SENDAI, Japan -- Japanese home goods maker Iris Ohyama has chosen a hard-hit Fukushima community as a location to build a cutting-edge factory that can adapt itself to changes in supply and demand.
The plant will be located in an industrial park in Minamisoma, a northeastern city that was slammed by the 2011 tsunami and depopulated after the meltdowns at the nearby Fukushima Daiichi nuclear power plant.
The project will cost 5 billion yen ($46 million), with construction to begin in January 2021. The factory is expected go online in 2022 and make such products as artificial turf and construction materials.
Everything from production to quality management will be automated. Computer systems will first calculate the necessary production volume based on inventories and other data, and then production lines will be rearranged accordingly.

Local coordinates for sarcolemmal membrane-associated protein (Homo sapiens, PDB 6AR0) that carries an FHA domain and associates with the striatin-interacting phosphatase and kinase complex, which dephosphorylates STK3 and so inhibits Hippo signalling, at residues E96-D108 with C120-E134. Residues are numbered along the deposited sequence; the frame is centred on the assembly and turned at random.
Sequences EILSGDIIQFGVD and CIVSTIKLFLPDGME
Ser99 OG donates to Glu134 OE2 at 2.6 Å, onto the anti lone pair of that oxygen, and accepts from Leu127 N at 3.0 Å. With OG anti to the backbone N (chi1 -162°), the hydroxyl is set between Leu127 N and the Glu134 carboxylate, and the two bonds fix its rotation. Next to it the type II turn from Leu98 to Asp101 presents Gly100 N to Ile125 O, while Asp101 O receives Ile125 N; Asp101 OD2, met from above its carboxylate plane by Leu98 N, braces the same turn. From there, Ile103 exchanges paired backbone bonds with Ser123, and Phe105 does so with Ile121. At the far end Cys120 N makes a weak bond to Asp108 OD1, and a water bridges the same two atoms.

Articulated robots will manufacture the products, with image sensors checking for defects.
Iris Ohyama, which is based in Sendai in neighboring Miyagi Prefecture, began selling equipment used in sports facilities this year. Demand for its artificial turf for soccer fields, schools and parks is growing thanks to a partnership formed with the Japan Football Association in July.
While the company already makes artificial turf at a factory in Oita Prefecture, southwestern Japan, the Fukushima plant will allow it to respond faster to increased demand.
By improving production efficiency through automation, Iris Ohyama aims to boost overall sales to 1 trillion yen in 2022. Sales this year are projected to grow 18% to 560 billion yen.
With its electronics products such as futon driers and fans faring well, the company hopes to accelerate growth by cultivating new fields.